Book: Mindfulness Workbook for Stress Relief

Book Title:

Mindfulness Workbook for Stress Relief: Reduce Stress through Meditation, Non-Judgement, Mind-Body Awareness, and Self-Inquiry.

Author(s): April Snow (LMFT).

Year: 2020.

Edition: First (1st).

Publisher: Rockridge Press.

Type(s): Kindle.

Synopsis:

Mindfulness is a powerful and proven method for reducing stress and its negative health effects. The Mindfulness Workbook for Stress Relief shows you how to relieve tension and find calm using soothing, restorative techniques like meditation, non-judgement, self-inquiry, and mind-body awareness.

Featuring helpful exercises and simple meditations, this hands-on stress management workbook delivers a wide variety of effective mindfulness tools that you can add to your self-care toolbox like breath awareness, body scans, mindful walking, and more.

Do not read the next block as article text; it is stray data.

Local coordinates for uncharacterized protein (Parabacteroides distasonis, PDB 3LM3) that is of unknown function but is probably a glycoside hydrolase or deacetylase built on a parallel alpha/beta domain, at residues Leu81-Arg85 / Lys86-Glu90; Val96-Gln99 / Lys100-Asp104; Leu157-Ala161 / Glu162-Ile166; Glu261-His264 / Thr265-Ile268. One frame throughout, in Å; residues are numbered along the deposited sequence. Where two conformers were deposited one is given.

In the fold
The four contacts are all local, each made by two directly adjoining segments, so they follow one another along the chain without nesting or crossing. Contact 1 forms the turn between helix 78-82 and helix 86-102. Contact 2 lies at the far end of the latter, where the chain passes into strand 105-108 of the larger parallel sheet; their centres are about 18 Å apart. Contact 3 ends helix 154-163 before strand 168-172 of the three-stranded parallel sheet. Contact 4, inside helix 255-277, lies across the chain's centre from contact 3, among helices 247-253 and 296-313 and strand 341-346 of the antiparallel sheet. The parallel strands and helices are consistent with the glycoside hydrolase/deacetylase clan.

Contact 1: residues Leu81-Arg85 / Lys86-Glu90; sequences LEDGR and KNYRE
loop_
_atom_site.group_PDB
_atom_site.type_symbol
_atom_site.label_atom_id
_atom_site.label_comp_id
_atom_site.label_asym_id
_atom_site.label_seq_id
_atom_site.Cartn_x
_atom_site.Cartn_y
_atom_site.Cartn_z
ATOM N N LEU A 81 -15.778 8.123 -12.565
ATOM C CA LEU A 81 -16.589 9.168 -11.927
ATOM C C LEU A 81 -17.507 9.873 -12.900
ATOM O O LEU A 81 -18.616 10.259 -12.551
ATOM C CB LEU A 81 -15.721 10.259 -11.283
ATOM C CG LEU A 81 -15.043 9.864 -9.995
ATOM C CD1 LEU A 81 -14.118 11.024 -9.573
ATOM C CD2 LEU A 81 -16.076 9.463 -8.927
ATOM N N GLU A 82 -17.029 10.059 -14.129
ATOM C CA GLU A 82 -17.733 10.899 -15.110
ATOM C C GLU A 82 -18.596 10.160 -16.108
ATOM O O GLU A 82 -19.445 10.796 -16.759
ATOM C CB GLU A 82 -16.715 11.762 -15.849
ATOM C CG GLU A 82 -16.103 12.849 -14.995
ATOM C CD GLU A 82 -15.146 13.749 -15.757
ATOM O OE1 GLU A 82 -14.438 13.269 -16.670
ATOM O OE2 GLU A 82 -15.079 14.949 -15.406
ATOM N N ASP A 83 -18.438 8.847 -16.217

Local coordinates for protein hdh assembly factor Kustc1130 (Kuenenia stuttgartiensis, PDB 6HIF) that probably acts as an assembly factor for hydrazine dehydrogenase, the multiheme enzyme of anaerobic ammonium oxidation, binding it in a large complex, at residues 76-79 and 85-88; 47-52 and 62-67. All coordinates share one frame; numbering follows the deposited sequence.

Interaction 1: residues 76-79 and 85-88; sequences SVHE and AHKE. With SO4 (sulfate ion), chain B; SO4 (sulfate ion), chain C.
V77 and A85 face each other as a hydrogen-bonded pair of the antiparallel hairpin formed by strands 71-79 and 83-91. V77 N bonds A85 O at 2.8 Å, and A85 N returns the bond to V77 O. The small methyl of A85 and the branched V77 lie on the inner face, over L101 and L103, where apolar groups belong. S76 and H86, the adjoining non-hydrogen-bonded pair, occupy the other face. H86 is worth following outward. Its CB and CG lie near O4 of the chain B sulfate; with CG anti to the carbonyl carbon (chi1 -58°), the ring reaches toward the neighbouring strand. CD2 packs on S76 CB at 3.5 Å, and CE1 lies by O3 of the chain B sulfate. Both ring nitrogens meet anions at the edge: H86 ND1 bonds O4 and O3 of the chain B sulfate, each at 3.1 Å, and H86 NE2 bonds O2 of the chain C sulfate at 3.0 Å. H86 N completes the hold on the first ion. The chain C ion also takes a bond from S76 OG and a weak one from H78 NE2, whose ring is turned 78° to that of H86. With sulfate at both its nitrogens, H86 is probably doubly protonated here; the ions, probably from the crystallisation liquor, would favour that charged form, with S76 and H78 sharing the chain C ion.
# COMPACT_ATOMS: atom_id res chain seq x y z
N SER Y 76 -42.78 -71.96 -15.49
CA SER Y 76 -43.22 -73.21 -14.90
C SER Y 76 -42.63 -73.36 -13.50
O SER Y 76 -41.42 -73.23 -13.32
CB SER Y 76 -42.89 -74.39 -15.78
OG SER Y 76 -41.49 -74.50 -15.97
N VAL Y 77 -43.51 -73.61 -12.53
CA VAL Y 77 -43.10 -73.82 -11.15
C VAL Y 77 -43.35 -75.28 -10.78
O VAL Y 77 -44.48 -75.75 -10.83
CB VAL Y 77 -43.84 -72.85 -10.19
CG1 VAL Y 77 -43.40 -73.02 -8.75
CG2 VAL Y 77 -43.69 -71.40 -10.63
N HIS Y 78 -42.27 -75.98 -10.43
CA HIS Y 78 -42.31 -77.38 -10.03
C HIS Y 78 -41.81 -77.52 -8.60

The Mindfulness Workbook for Stress Relief includes:

  • Practical & actionable: This book has a beginner-friendly focus that covers a spectrum of everyday situations and science-based solutions.
  • Evidence-based approach: Explore engaging mindfulness-based exercises that are proven to help relieve stress, anxiety, chronic pain, and sleep issues.
  • Situational success: Learn how to address stress triggers in many areas of daily life like relationships, at work, and beyond.

Take a deep breath and begin your practice today with this evidence-based mindfulness workbook.

Aromatherapy & Mental Health

Research Paper Title

The effects of Lavender and Chamomile essential oil inhalation aromatherapy on depression, anxiety and stress in older community-dwelling people: A randomised controlled trial.